fpb: (Athena of Pireus)
For me, personally, the final evidence of the guilt of British criminal Hanratty, of anarchist Nicola Sacco. and of Ethel and Julius Rosenberg - however different the circumstances - have been a personal shock. They are the undeniable proof that people can lie even in the face of death and eternity, that claims of innocence from the scaffold are no more reliable than from any other point. The case of Sacco's fellow-accused Bartolomeo Vanzetti seems even darker: he was probably himself innocent, but he knew that Sacco was guilty as Hell, and he deliberately died with a lie on his lips, for the sake of his imagined revolution. (And to add a further taste of futility to his false sacrifice, the historical fact is that the only party who benefited from his and Sacco's executions were the Communists, who had organized all the protests against their executions, and who were sworn enemies of Vanzetti's Anarchists and would have murdered him a good deal more nastily if he had ever fallen into their hands.) But perhaps the most significant of these is the lie of Hanratty, because that had nothing of the ideological justifications of Vanzetti and the Rosenbergs. Hanratty was not fighting for any "cause", however bad: he was a rapist and murderer with no ulterior motives. And he declared his innocence right to the point of death with a passionate intensity that deceived generations of activists including myself.
fpb: (Default)
A couple of days ago, I reported on the worrying trends among the orthodox rebels in the American Catholic Church. One thing I mentioned was the unlovely sympathy of at least one or two writers in the Roman Catholic Faithful newsletter for Lefebvrite schismatics and their paranoid view of the world (e.g. Popes John XXIII and Paul VI were Communist sympathizers). Thinking about it, I think this has a bearing on the issue of how conspiracy theories come to be.

Roman Catholic Faithful arose, as a group, in areas where the intellectual and ritual malfeasance of the "liberal" infiltrators in the Catholic Church had reached epidemic proportion. The experience of genuine Catholics in those dioceses was of trying to push against a rubber wall, that always snapped back the harder you fought against it. It can, without fear of exaggeration, be described as an experience of persecution and conspiracy: those in power - parish priests, diocesan bureaucrats, vicars, bishops - coming together to deny the man-in-the-pew what was due to them as Catholics; and nowhere for genuine Catholics to turn, for the authorities just reinforced each other and excluded any opportunity of reform or even of orthodox practice (orthodox priests from before the era of current management were got rid of one way or another, and notoriously orthodox congregations left without a priest or even closed with the excuse of a "vocations crisis" which the establishment itself had engineered). No doubt the generation in power did not regard this sort of thing as a conspiracy, just as vigorous executive action to enforce a progressive attitude. But try telling that to the person who cannot even get a hearing!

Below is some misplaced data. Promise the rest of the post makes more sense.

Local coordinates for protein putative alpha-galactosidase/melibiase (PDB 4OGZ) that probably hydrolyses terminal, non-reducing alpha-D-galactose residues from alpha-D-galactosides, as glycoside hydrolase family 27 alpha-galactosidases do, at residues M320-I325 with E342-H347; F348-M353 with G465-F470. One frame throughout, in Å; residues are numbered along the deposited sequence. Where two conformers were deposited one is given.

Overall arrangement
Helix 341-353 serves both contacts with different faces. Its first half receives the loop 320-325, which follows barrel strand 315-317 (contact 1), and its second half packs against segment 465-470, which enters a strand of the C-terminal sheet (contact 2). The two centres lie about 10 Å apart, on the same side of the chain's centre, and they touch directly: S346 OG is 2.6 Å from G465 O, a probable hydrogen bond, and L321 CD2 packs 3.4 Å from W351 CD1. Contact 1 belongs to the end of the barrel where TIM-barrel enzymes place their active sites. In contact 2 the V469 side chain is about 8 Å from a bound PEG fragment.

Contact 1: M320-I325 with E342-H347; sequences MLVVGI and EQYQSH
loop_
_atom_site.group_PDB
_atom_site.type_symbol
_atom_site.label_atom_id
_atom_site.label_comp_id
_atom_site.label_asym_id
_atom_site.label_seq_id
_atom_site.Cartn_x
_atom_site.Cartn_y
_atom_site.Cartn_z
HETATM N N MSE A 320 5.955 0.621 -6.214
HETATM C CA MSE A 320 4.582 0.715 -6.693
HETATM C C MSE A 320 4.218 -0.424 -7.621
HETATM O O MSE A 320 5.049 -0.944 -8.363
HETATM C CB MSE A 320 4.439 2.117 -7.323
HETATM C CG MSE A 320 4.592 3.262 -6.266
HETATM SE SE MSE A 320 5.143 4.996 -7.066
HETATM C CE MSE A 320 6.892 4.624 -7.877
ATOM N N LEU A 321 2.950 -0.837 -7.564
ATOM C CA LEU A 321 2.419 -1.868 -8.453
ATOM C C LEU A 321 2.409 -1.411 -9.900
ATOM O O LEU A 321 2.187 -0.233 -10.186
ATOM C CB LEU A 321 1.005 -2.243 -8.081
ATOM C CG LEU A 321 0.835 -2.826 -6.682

So the founders of Roman Catholic Faithful experience something which is, from their point of view, pretty indistinguishable from a conspiracy. They feel smothered by a group of men in power who work hand in glove with each other to force on them things they do not want and deny them even the shadow of justice. Then it develops. These rebellious faithful go to Rome; and for some reason or another they are disappointed. And they come to believe what their own enemies have told them (I quote)): "Rome will let ten thousand priests be shot rather than hurt one bishop." It is nonsense, of course. But they have had such an experience of constant rejection and ignoring that they take it seriously.

What happens to the mind of these people? That they project backwards, into an imagined past, the conspiracy which they feel to exist (and which, in some manner, does exist - at least as a convergence of interests and beliefs that leaves no space for opposition) in the present. They feel that if a conspiracy exists, then it was born as a conspiracy. They do not realize that it is often objective conditions that lead to such convergences of interests and beliefs. And they do not believe that, in so far conspiracies may have existed, they may have been penny-ante items taking place locally, not vast things that involve the world. This is part of a patter of historical ignorance. To them, the Church at present is what they experience, there and then, in Springfield or Rochester or Albany; but the Church in the past is the Church of the Popes, one single entity existing in Rome. Thus they assume that the current state of their diocese has a chain of origins that begins in Rome. They ignore purely local factors: they know nothing of how their church was fifty or a hundred years ago, or how certain local events in places such as New York or Philadelphia may have affected them.

But the basic element is the retrojection of present experience into the past. This is how conspiracy theories are born. It is an aspect of a greater feature of human thought, that events always create their own prehistory in people's minds. Like those interpretations of Russian or German history where everything concurs to the ultimate result of Communism or Nazism. It is a state of mind that I find inimical to good history, but there are a lot of historians who consciously or unconsciously cultivate it.


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June 2017

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